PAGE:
Hope for cancer patients as Kwale starts construction of oncology centre

Former Kwale Governor Salim Mvurya accompanied by County Officials showing him the plan for Sh65 million Oncological centre that will be constructed at Kwale Hospital. 

Photo credit: Pool I Nation Media Group

It’s a new dawn for cancer patients in Kwale County.

After decades of despair due to the lack of a treatment facility, hope is finally on the way for those battling the illness.

In what will transform the diagnosis and treatment of the disease in South Coast, the county government is putting up a Sh65 million cancer treatment centre, which will be ready in August. 

Governor Salim Mvurya said the oncology centre would ensure early detection and save many lives. 

“We want to enable early detection through screening. This disease has claimed many lives. Having the facility in our county will also reduce the burden of expenses, which come with treatment,” he said.

The centre will provide chemotherapy treatment as well as surgical and laboratory services in the first phase that will cost Sh35 million. 

In the second phase, it will have a full-fledged oncology department capable of handling all types of cancers and a treatment centre with a capacity of 40 patients.

The county chief health officer, Dr Salim Mbete, said at least two cases of cervical cancer are reported daily. 

Unfortunately, most patients come for screening when the symptoms are at an advanced stage, making treatment a huge challenge. 

The county will hire 18 specialised medical workers at the centre. “We have sponsored some of the students who are studying nursing, oncology and pathology,” said Dr Mbete.

It has been a nightmare for Kwale residents living with cancer. Some have been seeking treatment in Mombasa, which is quite expensive, considering the high poverty levels in the region.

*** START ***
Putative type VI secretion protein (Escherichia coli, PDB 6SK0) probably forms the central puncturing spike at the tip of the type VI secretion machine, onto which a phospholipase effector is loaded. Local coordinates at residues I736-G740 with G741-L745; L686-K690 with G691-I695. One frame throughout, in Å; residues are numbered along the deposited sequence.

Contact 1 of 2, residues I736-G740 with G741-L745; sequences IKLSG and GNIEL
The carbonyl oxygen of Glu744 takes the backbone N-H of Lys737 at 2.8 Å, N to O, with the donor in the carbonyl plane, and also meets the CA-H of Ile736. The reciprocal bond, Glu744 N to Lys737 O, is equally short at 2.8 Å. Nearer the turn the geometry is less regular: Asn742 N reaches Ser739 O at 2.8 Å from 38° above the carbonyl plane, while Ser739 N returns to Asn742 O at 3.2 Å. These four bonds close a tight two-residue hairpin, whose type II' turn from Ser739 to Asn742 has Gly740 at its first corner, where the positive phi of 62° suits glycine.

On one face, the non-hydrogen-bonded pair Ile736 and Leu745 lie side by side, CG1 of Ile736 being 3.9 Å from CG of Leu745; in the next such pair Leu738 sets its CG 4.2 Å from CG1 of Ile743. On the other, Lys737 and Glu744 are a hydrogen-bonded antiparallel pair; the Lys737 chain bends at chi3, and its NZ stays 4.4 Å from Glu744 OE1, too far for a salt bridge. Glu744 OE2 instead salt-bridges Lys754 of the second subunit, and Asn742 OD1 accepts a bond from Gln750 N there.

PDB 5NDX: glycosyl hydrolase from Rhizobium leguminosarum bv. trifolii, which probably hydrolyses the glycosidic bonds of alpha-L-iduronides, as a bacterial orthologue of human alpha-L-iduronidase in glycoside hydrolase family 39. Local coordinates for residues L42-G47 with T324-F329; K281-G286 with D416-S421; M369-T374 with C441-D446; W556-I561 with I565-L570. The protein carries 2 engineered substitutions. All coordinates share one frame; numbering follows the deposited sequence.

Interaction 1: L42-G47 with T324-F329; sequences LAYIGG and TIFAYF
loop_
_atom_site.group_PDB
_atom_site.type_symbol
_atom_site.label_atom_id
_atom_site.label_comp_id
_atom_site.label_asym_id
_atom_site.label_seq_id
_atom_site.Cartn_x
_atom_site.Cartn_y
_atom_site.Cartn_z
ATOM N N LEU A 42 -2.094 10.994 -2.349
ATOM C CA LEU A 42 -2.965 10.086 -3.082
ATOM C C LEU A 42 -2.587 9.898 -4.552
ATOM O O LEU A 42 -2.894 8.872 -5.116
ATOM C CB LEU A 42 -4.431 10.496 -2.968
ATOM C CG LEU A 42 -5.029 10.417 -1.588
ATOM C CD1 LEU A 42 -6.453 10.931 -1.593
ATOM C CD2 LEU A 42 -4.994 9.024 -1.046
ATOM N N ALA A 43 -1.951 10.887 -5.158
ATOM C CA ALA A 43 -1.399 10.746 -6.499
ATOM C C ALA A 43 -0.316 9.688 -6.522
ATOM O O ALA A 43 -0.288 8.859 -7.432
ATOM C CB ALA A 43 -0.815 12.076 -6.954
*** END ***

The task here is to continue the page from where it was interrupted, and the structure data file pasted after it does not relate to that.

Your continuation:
The oncology centre will ease the pain for patients, such as Abigail Kinyua, who has been shuttling between the two counties for the past 15 years, since cancer first struck in 2006.

“This is good news. The proximity of the centre will have more people with cancer being attended to. I also believe the county would offer financial support or waive bills for some of its residents,” she told nation.africa.

A mother of two and a resident of Ukunda, Ms Kinyua thought she had beaten the monster, until recently, when she felt a lump on her breast and rushed to the Aga Khan University Hospital for a checkup.

“I was breastfeeding my daughter and that is when I felt the lump. I immediately sought treatment in different hospitals only to get the service at Aga Khan University Hospital, where I was diagnosed with breast cancer,” she said.

Ms Kinyua would then be put on chemotherapy, where she underwent six sessions and one surgery. The doctor also advised her to join a cancer support group. After treatment, the lump disappeared, but the doctor advised her to go for regular checkups.

Abigael Kinyua, 52 a breast cancer patient in Kwale county. She hopes that with the cancer treatment centre, she will not have to bear the pain and struggle of travelling outside the county for treatment.

Photo credit: Pool I Nation Media Group.

Last year, as the country was dealing with a deadly pandemic, Ms Kinyua was battling cancer – again.

She had gone for a checkup, only to learn of local recurrence, with a new lump on the other breast. She is now back to the cycle of hospital visits, fundraisings and chemotherapy sessions.

“I have already done 11 cycles of chemotherapy and I have nine to go. I have exhausted my NHIF insurance cover. Friends are also avoiding me because I need money for treatment. A chemo session costs about Sh105,000, which I cannot raise,” said Ms Kinyua.

Cancer patients across the country face challenges of access to specialised care. Not long ago, hundreds of patients used to flock to the Kenyatta National Hospital, which was the only public facility that provided treatment.

With the devolved government, more services are getting to the people, and the news that Kwale would soon have its oncology centre elated Ms Kinyua. Other than the huge hospital bills, she would spend at least Sh500 on transport to Mombasa for her daily sessions.

“It has been hectic. Sometimes because of the chemotherapy sessions, I was too weak to go alone so I would cater for transport for two.

I would also take a ‘tuktuk’ once I alight at Likoni and cross the ferry while inside it because I cannot climb the steep hills on the channel,” she offered.

In the region, those seeking radiology services and cannot afford the private hospitals have to queue at the Coast General Teaching and Referral Hospital.


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